Walter Krochmal and Bronx World Film

Walter Krochmal is a veteran actor of stage, independent film and radio, as well as arts promoter and producer. His work has taken him to Festival de Cannes, Edinburgh Fringe Festival, and on engagements in Honduras, Mexico, Canada, and across the USA. For his original work he has earned the Franklin Furnace Performance Art Award. He has narrated over 100 audiobooks in English and Spanish.

I first met Walter a few years ago when we exchanged a few emails. At the time I was a novel writer aspiring anybody famous to read my work. Well, he did read my first novel, Treasure Hunt, and he liked it so much. Afterwards we connected via Facebook and have had lengthy discussions about arts, movies, and books.

He founded and organizes Bronx World Film, a world cinema event that focuses on the work of Central America and showcase it. He is a very strict curator though, and would not show anything that it is not up to his high-standards.

This December 5th and 6th, Manhattan welcomes a fifth season of the pioneering arthouse cinema and arts event inspired by Central American culture, Bronx World Film Cycle. Its cutting-edge programming this year includes 28 films from 16 countries and 24 directors, (many of them world, US and New York premieres), in all styles and genres with a strong showing of contemporary Central American film.

How did the idea of the Bronx World Film come about?
In 2009, a short film I acted in and narrated got admitted to Festival de Cannes. I traveled to France for the screening at the Short Film Corner, where you can see works by filmmakers from all over the world in small screening rooms or sign out a computer terminal and watch alone to your heart’s content. It takes place in the less-glamorous basement, but I call it paradise on earth for lovers of foreign films. After watching several dozen films I contacted the filmmakers (many of them travel to Cannes to promote their films, or you can e-mail them from the computer terminals) and loaded myself down with their DVD’s. The experience had planted in my mind the idea of starting my own arthouse film organization in New York City.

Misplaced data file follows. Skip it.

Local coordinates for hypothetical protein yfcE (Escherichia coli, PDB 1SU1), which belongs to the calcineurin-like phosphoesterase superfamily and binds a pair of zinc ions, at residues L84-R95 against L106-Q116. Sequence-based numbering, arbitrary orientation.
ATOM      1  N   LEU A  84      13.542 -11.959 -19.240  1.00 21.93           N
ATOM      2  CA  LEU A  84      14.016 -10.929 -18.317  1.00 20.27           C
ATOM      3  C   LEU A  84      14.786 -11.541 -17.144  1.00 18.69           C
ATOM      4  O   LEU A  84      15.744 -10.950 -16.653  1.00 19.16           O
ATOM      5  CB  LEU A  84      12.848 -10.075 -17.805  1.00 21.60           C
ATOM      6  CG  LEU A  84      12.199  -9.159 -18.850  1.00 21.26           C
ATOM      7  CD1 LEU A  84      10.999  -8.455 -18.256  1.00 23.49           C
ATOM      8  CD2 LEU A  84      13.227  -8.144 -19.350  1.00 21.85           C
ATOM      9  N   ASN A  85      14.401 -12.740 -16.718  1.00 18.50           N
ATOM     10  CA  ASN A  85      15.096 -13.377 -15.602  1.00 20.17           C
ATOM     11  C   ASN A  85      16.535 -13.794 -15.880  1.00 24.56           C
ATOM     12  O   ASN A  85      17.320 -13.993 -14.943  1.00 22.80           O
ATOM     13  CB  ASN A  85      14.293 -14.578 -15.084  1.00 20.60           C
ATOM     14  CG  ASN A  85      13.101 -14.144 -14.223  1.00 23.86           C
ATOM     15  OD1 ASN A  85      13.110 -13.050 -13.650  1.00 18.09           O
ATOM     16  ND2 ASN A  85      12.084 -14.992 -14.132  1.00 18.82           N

I live in The Bronx, the city’s northernmost borough, which suffers from a dearth of arts institutions (in 2009 it had maybe 4 movie theaters for 1.4 million people, now it only has 2) and higher levels of unemployment and poverty than the rest of the city. These deficiencies also represent opportunities, and advances in technology have made film production more accessible to people with little resources and a story to tell. The Bronx also has vast expanses of land at relatively cheap prices and low rents, so it definitely represents the future. These factors led me to base my organization here, not in super-saturated Manhattan. Furthermore, as a Central American who has always felt frustrated at our lack of visibility in this city, I decided to make Central American film the main focus of the programming, and to orient the film work toward integral human development. That is the root of the vision.

The deeper inspiration comes from my childhood, when we lived on top of King’s Hill, St. Croix, Virgin Islands, with a big backyard overlooking the whole island. Dad would invite little playmates over and screen Heckyll and Jeckyll movies for us there with one of those old-school home projectors and a popup screen. Our flagship annual Cycle program brings back some of the magic and human warmth of my childhood experience.

Tell us a bit about the selection process.
Bronx World Film has as its mission to promote all genres of art house, non-commercial and indie films – works that may be low budget but that show off novel, character-based storylines, great acting and directing and a poetic dimension –- with the aim of spurring integral human development, so that criterion leads the selection process. I still carefully handpick each and every film screened, as I have since the first year, scouring the Internet, reaching out to friends and strangers online, and now counting on a body of artists whose work I have come to trust after five years of cultivating relationships with them.